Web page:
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Protein aggregation and toxicity in human diseases (PRAGTO)
Start date: Mar 1, 2014, End date: Feb 29, 2016 PROJECT  FINISHED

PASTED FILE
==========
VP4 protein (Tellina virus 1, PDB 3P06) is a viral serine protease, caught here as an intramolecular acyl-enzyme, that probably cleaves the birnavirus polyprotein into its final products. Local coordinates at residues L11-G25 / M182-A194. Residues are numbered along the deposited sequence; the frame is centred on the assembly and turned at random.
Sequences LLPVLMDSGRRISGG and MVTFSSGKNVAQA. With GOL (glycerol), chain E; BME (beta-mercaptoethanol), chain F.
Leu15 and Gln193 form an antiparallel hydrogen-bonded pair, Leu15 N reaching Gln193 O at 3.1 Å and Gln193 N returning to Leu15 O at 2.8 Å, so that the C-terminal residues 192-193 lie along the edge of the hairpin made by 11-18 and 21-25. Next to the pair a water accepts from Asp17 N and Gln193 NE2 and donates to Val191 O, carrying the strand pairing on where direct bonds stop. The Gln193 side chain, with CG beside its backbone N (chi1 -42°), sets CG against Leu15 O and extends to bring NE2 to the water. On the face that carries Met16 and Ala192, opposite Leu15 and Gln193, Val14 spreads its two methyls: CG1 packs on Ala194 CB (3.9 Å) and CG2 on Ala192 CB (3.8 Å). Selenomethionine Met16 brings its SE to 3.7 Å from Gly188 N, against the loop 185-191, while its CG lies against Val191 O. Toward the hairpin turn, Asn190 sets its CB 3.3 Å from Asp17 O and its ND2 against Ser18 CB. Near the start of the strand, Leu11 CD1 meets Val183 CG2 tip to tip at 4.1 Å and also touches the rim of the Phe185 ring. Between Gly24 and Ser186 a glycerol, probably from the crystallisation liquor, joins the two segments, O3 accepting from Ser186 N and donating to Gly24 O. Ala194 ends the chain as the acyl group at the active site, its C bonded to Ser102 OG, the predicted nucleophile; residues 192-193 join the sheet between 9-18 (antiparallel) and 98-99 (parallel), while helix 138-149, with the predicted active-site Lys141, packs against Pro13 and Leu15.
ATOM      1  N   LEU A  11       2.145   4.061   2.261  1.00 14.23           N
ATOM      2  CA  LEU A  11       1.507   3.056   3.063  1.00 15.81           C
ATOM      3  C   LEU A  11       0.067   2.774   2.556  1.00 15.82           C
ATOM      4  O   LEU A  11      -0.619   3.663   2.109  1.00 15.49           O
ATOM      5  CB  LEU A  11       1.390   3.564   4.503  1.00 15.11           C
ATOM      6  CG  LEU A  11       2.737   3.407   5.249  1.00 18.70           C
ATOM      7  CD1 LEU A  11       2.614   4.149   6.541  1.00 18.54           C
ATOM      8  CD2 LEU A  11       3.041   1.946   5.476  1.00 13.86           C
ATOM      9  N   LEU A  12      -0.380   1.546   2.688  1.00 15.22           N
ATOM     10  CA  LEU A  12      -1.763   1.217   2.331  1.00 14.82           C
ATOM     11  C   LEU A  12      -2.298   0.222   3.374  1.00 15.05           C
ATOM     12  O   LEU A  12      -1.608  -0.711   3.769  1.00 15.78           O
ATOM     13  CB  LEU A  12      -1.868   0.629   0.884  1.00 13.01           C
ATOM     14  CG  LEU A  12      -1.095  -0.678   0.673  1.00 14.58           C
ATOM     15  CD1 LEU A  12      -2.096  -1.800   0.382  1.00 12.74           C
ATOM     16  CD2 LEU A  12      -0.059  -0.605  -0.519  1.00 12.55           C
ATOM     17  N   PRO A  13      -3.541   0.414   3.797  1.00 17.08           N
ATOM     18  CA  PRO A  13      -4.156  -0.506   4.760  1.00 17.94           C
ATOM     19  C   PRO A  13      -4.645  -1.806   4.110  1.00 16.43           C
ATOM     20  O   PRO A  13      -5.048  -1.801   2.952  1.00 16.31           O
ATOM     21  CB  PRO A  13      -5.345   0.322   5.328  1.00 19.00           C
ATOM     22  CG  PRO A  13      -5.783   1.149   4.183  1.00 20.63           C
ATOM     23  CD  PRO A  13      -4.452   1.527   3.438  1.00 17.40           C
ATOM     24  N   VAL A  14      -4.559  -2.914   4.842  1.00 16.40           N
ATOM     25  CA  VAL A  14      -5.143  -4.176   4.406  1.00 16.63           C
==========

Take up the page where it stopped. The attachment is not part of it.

This research project deals with the role of protein aggregation in several human diseases which are connected to the formation of fibrillar protein structures. Currently, no effective pharmaceutical treatment is available for these diseases, a fact which reflects our present lack of understanding of the molecular mechanism responsible for their formation and pathogenicity. This severe lack of knowledge is in large part a consequence of the lack of suitable tools to address these questions.In this project, I propose a strategy to apply chemical kinetic analysis in combination with biophysics and biological assays to address the relationship between the mechanism of protein aggregation and its biological consequences. The study will focus on the amyloid-β peptide (Aβ), the peptide implicated in Alzheimer’s disease. The approach and the platform developed in this project will be also of relevance for a large number of other biological systems. I plan to build on the possibility open only recently by biophysical techniques to follow the time evolution of the concentration of the oligomers during the aggregation process and apply the chemical kinetic approach to measure the rate laws and identify the aggregation mechanism of the oligomers. In parallel, by performing kinetic experiments on toxicity I plan to apply the same strategy to identify the aggregation mechanism of the processes that generate toxicity, with the attractive prospective of improving our quantitative understanding of the mechanistic relationship between protein aggregation and its biological consequences. In a second stage of the project I plan to tackle the limitations of conventional biophysics in characterizing the oligomers by developing new biophysical tools based on microfluidic technology to allow the rapid characterization of heterogeneous samples in short time and improve the detection resolution of the oligomer population with respect to traditional approaches.
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